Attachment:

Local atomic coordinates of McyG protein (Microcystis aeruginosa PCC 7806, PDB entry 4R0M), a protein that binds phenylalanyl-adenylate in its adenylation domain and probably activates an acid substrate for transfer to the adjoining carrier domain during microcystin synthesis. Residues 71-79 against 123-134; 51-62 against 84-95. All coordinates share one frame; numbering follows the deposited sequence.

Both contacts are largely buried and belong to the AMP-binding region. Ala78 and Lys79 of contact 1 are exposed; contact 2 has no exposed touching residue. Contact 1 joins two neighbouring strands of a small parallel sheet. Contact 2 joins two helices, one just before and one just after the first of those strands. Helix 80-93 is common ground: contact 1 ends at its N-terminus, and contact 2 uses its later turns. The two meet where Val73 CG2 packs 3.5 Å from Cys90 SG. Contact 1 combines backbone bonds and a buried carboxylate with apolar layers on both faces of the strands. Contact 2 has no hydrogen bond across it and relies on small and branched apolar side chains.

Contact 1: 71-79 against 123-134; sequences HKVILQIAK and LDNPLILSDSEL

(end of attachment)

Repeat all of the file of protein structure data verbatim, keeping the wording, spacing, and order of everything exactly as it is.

Local atomic coordinates of McyG protein (Microcystis aeruginosa PCC 7806, PDB entry 4R0M), a protein that binds phenylalanyl-adenylate in its adenylation domain and probably activates an acid substrate for transfer to the adjoining carrier domain during microcystin synthesis. Residues 71-79 against 123-134; 51-62 against 84-95. All coordinates share one frame; numbering follows the deposited sequence.

Both contacts are largely buried and belong to the AMP-binding region. Ala78 and Lys79 of contact 1 are exposed; contact 2 has no exposed touching residue. Contact 1 joins two neighbouring strands of a small parallel sheet. Contact 2 joins two helices, one just before and one just after the first of those strands. Helix 80-93 is common ground: contact 1 ends at its N-terminus, and contact 2 uses its later turns. The two meet where Val73 CG2 packs 3.5 Å from Cys90 SG. Contact 1 combines backbone bonds and a buried carboxylate with apolar layers on both faces of the strands. Contact 2 has no hydrogen bond across it and relies on small and branched apolar side chains.

Contact 1: 71-79 against 123-134; sequences HKVILQIAK and LDNPLILSDSEL